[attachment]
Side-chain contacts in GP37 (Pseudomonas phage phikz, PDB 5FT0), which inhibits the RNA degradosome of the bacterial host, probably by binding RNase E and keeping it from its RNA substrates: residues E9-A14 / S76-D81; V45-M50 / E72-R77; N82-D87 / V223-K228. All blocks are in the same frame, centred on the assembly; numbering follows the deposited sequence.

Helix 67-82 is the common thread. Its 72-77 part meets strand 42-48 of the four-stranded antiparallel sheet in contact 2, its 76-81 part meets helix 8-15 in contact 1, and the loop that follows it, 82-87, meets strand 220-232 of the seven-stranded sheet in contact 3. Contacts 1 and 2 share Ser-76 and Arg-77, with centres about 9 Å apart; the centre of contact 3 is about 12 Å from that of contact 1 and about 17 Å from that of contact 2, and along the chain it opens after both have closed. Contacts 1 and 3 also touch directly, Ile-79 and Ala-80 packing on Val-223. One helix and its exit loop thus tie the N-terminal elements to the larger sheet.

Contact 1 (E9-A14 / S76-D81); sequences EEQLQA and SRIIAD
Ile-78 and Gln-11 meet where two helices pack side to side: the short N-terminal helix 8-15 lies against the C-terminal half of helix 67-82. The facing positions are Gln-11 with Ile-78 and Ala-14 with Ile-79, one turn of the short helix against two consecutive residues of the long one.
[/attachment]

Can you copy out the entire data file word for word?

Side-chain contacts in GP37 (Pseudomonas phage phikz, PDB 5FT0), which inhibits the RNA degradosome of the bacterial host, probably by binding RNase E and keeping it from its RNA substrates: residues E9-A14 / S76-D81; V45-M50 / E72-R77; N82-D87 / V223-K228. All blocks are in the same frame, centred on the assembly; numbering follows the deposited sequence.

Helix 67-82 is the common thread. Its 72-77 part meets strand 42-48 of the four-stranded antiparallel sheet in contact 2, its 76-81 part meets helix 8-15 in contact 1, and the loop that follows it, 82-87, meets strand 220-232 of the seven-stranded sheet in contact 3. Contacts 1 and 2 share Ser-76 and Arg-77, with centres about 9 Å apart; the centre of contact 3 is about 12 Å from that of contact 1 and about 17 Å from that of contact 2, and along the chain it opens after both have closed. Contacts 1 and 3 also touch directly, Ile-79 and Ala-80 packing on Val-223. One helix and its exit loop thus tie the N-terminal elements to the larger sheet.

Contact 1 (E9-A14 / S76-D81); sequences EEQLQA and SRIIAD
Ile-78 and Gln-11 meet where two helices pack side to side: the short N-terminal helix 8-15 lies against the C-terminal half of helix 67-82. The facing positions are Gln-11 with Ile-78 and Ala-14 with Ile-79, one turn of the short helix against two consecutive residues of the long one.